MMIWG Zoom Panel

Christopher Lomahquahu

Gila River Indian News



The Arizona State University Indian Legal Program in partnership with the National Congress of American Indians held a Zoom panel discussion on Missing and Murdered Indigenous Women and Girls on Oct. 20.

The panel discussed how House Bill 2570 and the study committee on MMIWG is creating awareness on the issue. 


“We wanted to take a broader picture of what was going on with missing and murdered Indigenous women and girls,” said Arizona Rep. Jennifer Jermaine. 


Jermaine along with other state representatives introduced House Bill 2570, which Gov. Doug Ducey signed into law in 2019.


Arizona Senator Sally Ann Gonzales discussed the obstacles for MMIWG cases prior to 2570. 

“The resources were not available to the Indian communities at the time,” said Gonzales, who noted the long history of cold cases in tribal areas and the high percentage of Indigenous women who have experienced violence in their lifetime. 


She added that a lack of manpower and funding are issues, that hinder most tribal communities’ efforts to search for missing members.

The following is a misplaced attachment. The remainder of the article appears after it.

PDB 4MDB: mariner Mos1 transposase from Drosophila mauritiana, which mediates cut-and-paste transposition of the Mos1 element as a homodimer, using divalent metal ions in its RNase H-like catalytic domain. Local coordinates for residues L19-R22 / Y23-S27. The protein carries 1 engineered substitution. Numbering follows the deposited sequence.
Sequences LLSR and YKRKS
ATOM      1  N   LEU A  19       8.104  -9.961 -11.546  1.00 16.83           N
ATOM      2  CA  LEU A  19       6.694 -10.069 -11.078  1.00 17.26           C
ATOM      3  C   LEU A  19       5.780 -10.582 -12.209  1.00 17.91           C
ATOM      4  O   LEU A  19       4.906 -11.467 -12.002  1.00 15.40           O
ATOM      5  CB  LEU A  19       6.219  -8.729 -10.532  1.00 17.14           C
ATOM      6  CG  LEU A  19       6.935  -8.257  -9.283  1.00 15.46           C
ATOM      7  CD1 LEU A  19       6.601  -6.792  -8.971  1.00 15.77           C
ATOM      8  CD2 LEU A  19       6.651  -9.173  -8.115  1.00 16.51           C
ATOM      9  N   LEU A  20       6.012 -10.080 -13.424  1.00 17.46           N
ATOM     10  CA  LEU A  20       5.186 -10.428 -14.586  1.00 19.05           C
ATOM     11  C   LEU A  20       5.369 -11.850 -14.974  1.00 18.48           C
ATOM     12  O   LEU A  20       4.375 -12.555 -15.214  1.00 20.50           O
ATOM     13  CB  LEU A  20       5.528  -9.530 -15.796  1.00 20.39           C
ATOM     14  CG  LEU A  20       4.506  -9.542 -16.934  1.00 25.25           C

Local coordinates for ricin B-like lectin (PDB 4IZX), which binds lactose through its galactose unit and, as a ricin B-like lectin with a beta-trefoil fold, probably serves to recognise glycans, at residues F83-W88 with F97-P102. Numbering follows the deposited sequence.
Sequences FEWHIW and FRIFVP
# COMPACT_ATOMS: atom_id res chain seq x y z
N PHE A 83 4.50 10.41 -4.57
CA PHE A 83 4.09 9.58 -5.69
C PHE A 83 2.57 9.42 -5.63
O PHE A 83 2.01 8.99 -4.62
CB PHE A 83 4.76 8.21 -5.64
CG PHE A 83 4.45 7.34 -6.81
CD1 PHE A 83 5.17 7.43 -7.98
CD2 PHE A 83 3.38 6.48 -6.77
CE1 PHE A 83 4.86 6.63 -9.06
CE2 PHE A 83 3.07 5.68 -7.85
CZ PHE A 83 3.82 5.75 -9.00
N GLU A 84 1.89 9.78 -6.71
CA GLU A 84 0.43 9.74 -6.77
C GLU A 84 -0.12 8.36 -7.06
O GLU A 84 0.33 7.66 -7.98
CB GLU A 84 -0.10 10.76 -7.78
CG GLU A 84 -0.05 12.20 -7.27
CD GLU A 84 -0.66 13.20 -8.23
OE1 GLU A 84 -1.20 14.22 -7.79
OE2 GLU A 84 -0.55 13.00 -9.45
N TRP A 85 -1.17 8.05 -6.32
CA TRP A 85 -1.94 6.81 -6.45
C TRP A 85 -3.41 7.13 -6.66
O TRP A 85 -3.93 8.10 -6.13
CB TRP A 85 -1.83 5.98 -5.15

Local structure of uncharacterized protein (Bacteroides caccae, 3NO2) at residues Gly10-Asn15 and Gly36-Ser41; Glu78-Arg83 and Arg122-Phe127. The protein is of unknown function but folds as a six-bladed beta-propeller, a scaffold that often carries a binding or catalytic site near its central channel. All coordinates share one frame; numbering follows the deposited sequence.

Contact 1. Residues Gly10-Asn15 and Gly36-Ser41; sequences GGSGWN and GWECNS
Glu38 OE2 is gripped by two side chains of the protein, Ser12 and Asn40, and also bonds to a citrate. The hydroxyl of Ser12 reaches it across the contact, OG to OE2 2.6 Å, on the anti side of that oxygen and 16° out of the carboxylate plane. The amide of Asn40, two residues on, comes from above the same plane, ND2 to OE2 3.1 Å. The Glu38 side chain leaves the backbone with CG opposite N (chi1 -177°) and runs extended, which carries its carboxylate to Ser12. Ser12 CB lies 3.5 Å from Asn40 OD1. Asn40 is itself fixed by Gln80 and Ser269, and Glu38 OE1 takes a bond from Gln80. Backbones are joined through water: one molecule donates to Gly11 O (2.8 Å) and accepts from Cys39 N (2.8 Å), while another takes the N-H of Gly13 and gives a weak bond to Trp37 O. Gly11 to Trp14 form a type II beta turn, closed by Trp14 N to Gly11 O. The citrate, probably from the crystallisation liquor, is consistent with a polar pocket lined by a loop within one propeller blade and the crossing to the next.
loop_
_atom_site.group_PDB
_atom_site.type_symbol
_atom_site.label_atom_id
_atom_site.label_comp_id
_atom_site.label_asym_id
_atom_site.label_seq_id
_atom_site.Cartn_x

“Not enough dollars are the issue, which goes hand-in-hand with the lack of manpower to search for missing and murdered Indigenous people,” said Gonzales.  


A study committee was created from the passing of HB 2570, which highlighted significant statistics on the mortality rate of Indigenous women at the hands of an abuser. 


“The purpose of the missing and murdered Indigenous study committee is to address the horrific on-going violence that continue to be committed on Native American women and girls,” said Senator Victoria Steele, Representative for Arizona Legislative District 9. 


Steele said the lack of awareness and attention on the issue presents a challenge to garnering support for MMIWG, which rose to 506 victims of violent crimes and 71 cities across the U.S., according to a 2018 Urban Indian Health Institute report. 


Jermaine said the 2570 study committee remains active. 

“Our big overarching goals were to partner with our Tribal and Urban Indigenous communities to ensure that we were approaching the subject in a culturally competent way that would not cause further harm to the survivors or infringe upon tribal sovereignty.”


Jermaine said at a legislative meeting, a presentation was made highlighting the importance of the committees’ data and the partnership with ASU’s ILP and the Research and Victimization lab for years to come.  


She said, “We are really excited to debut this research, but this is only the beginning.”